Monday, April 18, 2005 | 11:02 a.m.
The consensus building has begun.
Midtown UNLV, the colossal revitalization project of Maryland Parkway between Harmon and Tropicana avenues, is years -- even decades -- away from its ultimate vision of being a "premiere cultural and social gathering in and around the community campus," UNLV President Carol Harter said.
But the beginnings of change may just be a couple of years down the road, and Harter and Las Vegas developer Michael Saltman are wasting no time selling the vision to the Board of Regents, Clark County officials, university stakeholders and, most importantly, the small business owners up and down Maryland Parkway who have to buy into the plan.
Harter and Saltman presented the plan to the Board of Regents at their meeting at Western Nevada Community College Friday. Two weeks ago, they hosted a roundtable of developers, business owners, university officials and Clark County government representatives to brainstorm ideas for the project.
That roundtable focused on getting everyone involved to buy into the ultimate goal of creating a place that would attract the creative class of Las Vegas, those writers, artists, musicians, architects, scholars and other professionals who can have a significant impact on the culture and economy of a city.
Several more roundtables and focus groups, both within the university and with community members and business owners, are in the works, Harter and Saltman said.
"All of the stakeholders have to be involved," Saltman said.
Saltman has also hired Neil Giuliano, the former mayor of Tempe, Ariz., to oversee the project. Giuliano presided as mayor during the bulk of Tempe's own revitalization of Mill Street in front of Arizona State University.
Consensus is important, Saltman said, because of the project's private-public nature. There will be no imminent domain issues in the project, but Saltman said he is open to buying up other businesses that do no want to be a part of it, or to entering into partnerships with businesses that want financial help revitalizing their storefronts or expanding their own properties.
Saltman is currently working with tenants in his own shopping center, the Promenade, on the west side of Maryland Parkway at Harmon Avenue, to mitigate any negative impact on them by his own redevelopment of the property. Saltman plans to tear down the center and put in a mid-rise development that would include retail, office space and housing.
Construction on that project is still another 12 to 18 months away, Saltman said.
UNLV, meanwhile, is finalizing plans and beginning construction on several buildings that will be part of redevelopment on the university's side of Maryland Parkway, Harter said. The new $60 million Greenspun College of Urban Affairs, if approved by the Legislature, will be a showcase building right at the front of campus, Harter said. The Greenspun Family Foundation, which has donated $25 million to the building, is excited about being part of the redevelopment, both Saltman and Harter said. The Greenspun family owns the Sun.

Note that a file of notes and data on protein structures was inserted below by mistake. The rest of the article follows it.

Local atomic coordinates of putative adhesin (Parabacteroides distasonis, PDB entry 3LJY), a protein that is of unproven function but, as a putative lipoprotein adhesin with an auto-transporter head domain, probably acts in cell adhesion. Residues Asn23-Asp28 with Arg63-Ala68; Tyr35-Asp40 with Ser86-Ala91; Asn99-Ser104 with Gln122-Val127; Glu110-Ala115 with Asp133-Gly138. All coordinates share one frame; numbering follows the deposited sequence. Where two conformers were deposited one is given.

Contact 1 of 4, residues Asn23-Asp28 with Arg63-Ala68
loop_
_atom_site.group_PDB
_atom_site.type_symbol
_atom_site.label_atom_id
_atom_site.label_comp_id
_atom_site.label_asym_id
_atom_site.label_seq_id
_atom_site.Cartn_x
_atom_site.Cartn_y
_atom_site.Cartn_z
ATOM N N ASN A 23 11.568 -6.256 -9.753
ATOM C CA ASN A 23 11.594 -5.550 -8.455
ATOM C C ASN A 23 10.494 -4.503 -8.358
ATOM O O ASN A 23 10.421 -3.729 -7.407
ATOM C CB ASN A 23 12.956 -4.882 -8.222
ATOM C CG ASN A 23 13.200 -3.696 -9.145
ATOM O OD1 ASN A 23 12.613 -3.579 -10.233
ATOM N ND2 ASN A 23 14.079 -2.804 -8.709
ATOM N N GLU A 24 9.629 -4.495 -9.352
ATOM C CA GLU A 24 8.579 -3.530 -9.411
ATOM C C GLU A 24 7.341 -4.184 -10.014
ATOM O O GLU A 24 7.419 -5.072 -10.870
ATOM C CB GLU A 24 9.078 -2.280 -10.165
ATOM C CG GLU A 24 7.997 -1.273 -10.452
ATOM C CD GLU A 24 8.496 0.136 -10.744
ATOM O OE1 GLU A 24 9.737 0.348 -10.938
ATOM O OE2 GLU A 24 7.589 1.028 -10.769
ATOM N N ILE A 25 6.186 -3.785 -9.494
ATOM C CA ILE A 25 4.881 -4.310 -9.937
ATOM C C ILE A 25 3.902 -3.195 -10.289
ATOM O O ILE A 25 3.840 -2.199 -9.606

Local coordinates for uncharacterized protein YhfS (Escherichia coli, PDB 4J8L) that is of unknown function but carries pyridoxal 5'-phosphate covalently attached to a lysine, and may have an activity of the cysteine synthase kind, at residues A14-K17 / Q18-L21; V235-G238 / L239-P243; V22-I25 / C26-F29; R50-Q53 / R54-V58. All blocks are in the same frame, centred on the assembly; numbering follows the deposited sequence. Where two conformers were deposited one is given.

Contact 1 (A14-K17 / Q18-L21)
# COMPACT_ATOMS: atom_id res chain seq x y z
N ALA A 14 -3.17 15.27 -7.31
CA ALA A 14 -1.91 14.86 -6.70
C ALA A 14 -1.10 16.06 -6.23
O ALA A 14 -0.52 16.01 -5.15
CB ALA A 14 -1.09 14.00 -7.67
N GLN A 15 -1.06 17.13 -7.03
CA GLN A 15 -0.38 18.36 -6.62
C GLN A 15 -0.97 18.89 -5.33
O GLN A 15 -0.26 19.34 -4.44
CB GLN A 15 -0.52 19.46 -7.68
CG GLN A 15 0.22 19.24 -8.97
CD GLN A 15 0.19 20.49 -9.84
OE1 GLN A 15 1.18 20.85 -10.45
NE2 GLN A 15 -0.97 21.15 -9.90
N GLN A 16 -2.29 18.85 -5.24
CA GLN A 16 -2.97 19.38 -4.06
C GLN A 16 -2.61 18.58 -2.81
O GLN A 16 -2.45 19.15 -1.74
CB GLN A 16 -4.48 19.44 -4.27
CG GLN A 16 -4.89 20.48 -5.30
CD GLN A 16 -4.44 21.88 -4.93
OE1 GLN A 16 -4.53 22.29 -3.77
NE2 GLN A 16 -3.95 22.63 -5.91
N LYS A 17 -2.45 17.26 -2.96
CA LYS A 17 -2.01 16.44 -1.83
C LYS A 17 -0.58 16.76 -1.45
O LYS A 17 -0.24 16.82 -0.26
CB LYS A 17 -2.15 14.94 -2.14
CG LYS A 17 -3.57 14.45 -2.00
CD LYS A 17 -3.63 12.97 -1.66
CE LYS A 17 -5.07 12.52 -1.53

The new college building, along with a new Moyer Student Union and recreation center, will all be mixed-use facilities with retail and food services, Harter said. Most of the facilities will be finished by late 2006 or 2007.
The university is also negotiating with Glenn Schaeffer, founder of the Institute for Modern Letters at UNLV, to build a new facility at Cottage Grove and Maryland Parkway that would capture the same architectural nuances of both the university buildings and the Saltman project, Harter said.
The Schaeffer project, currently being called the Black Mountain Institute, would be a modern, modular type building with unique shapes and bold colors, Harter said.
The university is also looking at plans to redesign its main entrance at Harmon, Harter said.
Saltman said he's committed to seeing the project through in his lifetime.
"This vision is a dream with a deadline," Saltman said. "I've got limited years on the planet."
Key to the entire redevelopment project, however, is reducing the six-lanes of traffic on Maryland Parkway directly in front of the university, both Saltman and Harter said. Both are working with Clark County Manager Thom Reilly, Commissioner Myrna Williams, the county Public Works department and the Regional Transportation Commission.
Traffic studies will begin on Maryland Parkway later this summer, Reilly said.
Reilly and regents have reacted enthusiastically to the plan and said they look forward to seeing it happen.
"Harking back to my childhood, this is just really cool," Regent Doug Hill of Sparks said.
"I'm not sure if its possible, but by golly if there's a place that can do it it's Las Vegas."